TXA inhibition of receptors other than plasminogen may cause adverse effects including seizures and myoclonus.14,18,19 TXA is structurally similar to the inhibitory neurotransmitter glycine and acts as a competitive antagonist at glycine receptors.14 Concentrations of TXA in the low millimolar range reduce inhibitory neurotransmission (or disinhibition), which causes network hyperexcitability and seizure-like events in animal models.14,19–21
The effects of TXA on the major subtypes of excitatory ionotropic glutamate receptors that also modify brain network excitability have not been elucidated fully. These receptor subtypes include N-methyl-d-aspartate (NMDA) receptors, α-amino-3-hydroxy-5-methyl-4-isoxazolepropionic acid (AMPA) receptors, and kainate receptors.22 TXA modulation of NMDA receptors is of particular interest because these receptors contain a high-affinity glycine binding site.23 Binding of both glutamate and glycine is required for full activation of the NMDA receptors, and drugs that inhibit glycine binding reduce NMDA receptor function.24 TXA could compete with glycine at the glycine binding of the NMDA receptor and thereby reduce receptor function. Others have shown that TXA, at low concentrations (1 to 5 mM), does not inhibit excitatory synaptic currents in amygdala slices.25 However, the effects of high concentrations of TXA on glutamate receptors, such as those that occur during topical application, have not been elucidated. Glutamate receptors are expressed widely in peripheral tissues, including bone, heart, pancreas, and nerves, where they serve diverse physiologic roles.26–32 Thus, it is of interest to determine whether TXA blocks ionotropic glutamate receptors.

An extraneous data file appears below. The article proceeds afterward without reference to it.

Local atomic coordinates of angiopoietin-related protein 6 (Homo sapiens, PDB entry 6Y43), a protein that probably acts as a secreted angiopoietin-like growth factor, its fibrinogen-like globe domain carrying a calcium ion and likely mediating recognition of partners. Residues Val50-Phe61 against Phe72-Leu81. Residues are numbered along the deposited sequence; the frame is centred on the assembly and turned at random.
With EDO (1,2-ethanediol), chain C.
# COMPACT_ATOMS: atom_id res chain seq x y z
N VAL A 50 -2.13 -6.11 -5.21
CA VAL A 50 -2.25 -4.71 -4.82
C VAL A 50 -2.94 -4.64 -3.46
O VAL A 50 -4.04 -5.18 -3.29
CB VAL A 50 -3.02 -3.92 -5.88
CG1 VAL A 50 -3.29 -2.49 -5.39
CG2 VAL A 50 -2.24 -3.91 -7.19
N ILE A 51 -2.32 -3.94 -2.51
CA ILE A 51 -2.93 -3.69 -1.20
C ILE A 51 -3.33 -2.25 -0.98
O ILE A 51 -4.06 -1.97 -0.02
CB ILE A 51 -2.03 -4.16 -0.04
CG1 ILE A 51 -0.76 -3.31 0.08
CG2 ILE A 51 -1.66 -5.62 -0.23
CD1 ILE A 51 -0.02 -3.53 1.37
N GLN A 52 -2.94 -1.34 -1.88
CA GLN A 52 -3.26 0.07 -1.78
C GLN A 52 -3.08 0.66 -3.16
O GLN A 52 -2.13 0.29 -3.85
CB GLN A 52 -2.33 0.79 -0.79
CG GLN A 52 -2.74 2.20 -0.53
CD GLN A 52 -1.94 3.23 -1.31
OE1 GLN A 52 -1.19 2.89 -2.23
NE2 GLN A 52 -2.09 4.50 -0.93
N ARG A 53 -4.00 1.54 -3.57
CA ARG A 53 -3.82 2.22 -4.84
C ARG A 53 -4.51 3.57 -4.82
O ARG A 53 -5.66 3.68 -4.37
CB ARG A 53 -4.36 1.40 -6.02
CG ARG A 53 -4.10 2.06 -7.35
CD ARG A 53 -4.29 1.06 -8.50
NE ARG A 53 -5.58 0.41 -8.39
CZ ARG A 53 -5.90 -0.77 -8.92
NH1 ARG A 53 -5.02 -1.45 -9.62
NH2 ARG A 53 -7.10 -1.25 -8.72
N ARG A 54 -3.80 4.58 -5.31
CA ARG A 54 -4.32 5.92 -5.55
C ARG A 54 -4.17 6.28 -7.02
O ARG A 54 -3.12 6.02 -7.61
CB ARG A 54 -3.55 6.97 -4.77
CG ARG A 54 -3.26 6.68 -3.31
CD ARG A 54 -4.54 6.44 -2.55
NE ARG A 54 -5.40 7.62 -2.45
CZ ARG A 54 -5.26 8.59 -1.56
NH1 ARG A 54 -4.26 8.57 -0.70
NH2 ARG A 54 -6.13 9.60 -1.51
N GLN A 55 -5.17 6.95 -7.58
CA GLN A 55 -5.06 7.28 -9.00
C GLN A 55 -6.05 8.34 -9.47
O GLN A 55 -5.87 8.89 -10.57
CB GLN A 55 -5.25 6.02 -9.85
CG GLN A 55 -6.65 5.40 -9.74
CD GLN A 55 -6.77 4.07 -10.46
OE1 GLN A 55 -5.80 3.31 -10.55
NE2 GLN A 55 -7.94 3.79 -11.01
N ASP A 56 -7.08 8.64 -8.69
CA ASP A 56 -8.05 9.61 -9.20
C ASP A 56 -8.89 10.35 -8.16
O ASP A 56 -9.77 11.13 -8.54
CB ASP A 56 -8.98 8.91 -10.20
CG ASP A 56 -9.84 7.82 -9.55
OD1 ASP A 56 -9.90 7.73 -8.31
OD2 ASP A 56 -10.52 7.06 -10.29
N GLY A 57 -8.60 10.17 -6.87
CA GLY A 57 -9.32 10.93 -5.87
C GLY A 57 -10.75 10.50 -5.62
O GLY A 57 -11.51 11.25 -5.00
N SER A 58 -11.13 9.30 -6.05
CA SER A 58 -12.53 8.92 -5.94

For these proof-of-concept studies, currents generated by NMDA, AMPA, and kainate receptors were recorded from hippocampal neurons. The rationale is that these cells express high levels of ionotropic glutamate receptors,33 and receptors in hippocampal neurons and peripheral tissues have similar structural, physiologic, and pharmacologic properties.26,28,31 The results show that TXA reduces NMDA receptor function by acting as a competitive antagonist at the glycine binding site. Surprisingly, TXA also inhibits AMPA and kainate receptors. These results predict that TXA at high concentrations, applied topically to peripheral tissues, inhibits ionotropic glutamate receptors.
Materials and Methods
All experimental procedures were approved by the Animal Care Committee of the University of Toronto (Toronto, Ontario, Canada). Primary cultures of hippocampal neurons were prepared from Swiss White mice (Charles River, Canada) as previously described.34 In brief, fetal pups (embryonic day 18) were removed from maternal mice that had been euthanized by cervical dislocation. The hippocampi of each fetus were collected and placed on an ice-cooled culture dish. Neurons were then dissociated by mechanical trituration with a Pasteur pipette (tip diameter 150 to 200 μm) and plated on 35-mm culture dishes. The culture dishes were coated with collagen or poly-d-lysine (Sigma-Aldrich, Canada). The density of neurons per culture dish was approximately 1 × 106 cells. Two hours later, the medium was changed to a neurobasal medium supplemented with 2% B27 and 1% GlutaMAX (Life Technologies, USA). The medium was changed every 3 days. The low-density dissociated neurons were maintained in culture for 14 to 20 days before use. At this point in time, hippocampal neurons become appropriately polarized, develop extensive axonal and dendritic arbors, and form numerous, functional synaptic connections with one another, which resemble mature hippocampal neurons in vivo.35 Culture dishes were prepared from at least two different mice for each experiment, and a maximum of two cells was recorded from each dish.